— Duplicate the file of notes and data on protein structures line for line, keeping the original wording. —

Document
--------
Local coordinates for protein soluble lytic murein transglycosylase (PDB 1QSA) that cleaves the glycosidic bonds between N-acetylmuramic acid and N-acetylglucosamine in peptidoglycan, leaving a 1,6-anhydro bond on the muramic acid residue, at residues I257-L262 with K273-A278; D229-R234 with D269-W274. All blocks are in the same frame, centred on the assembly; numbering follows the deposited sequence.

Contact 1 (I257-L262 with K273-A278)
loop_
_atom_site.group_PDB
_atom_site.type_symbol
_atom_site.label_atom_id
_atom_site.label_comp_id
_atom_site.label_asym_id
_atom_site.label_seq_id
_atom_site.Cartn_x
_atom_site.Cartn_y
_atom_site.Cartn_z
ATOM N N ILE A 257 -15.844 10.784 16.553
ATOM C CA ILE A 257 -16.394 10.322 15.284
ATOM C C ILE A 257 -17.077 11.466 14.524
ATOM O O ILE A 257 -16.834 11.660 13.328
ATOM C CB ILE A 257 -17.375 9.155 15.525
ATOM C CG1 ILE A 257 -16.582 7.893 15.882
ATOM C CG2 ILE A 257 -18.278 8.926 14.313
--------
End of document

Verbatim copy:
Local coordinates for protein soluble lytic murein transglycosylase (PDB 1QSA) that cleaves the glycosidic bonds between N-acetylmuramic acid and N-acetylglucosamine in peptidoglycan, leaving a 1,6-anhydro bond on the muramic acid residue, at residues I257-L262 with K273-A278; D229-R234 with D269-W274. All blocks are in the same frame, centred on the assembly; numbering follows the deposited sequence.

Contact 1 (I257-L262 with K273-A278)
loop_
_atom_site.group_PDB
_atom_site.type_symbol
_atom_site.label_atom_id
_atom_site.label_comp_id
_atom_site.label_asym_id
_atom_site.label_seq_id
_atom_site.Cartn_x
_atom_site.Cartn_y
_atom_site.Cartn_z
ATOM N N ILE A 257 -15.844 10.784 16.553
ATOM C CA ILE A 257 -16.394 10.322 15.284
ATOM C C ILE A 257 -17.077 11.466 14.524
ATOM O O ILE A 257 -16.834 11.660 13.328
ATOM C CB ILE A 257 -17.375 9.155 15.525
ATOM C CG1 ILE A 257 -16.582 7.893 15.882
ATOM C CG2 ILE A 257 -18.278 8.926 14.313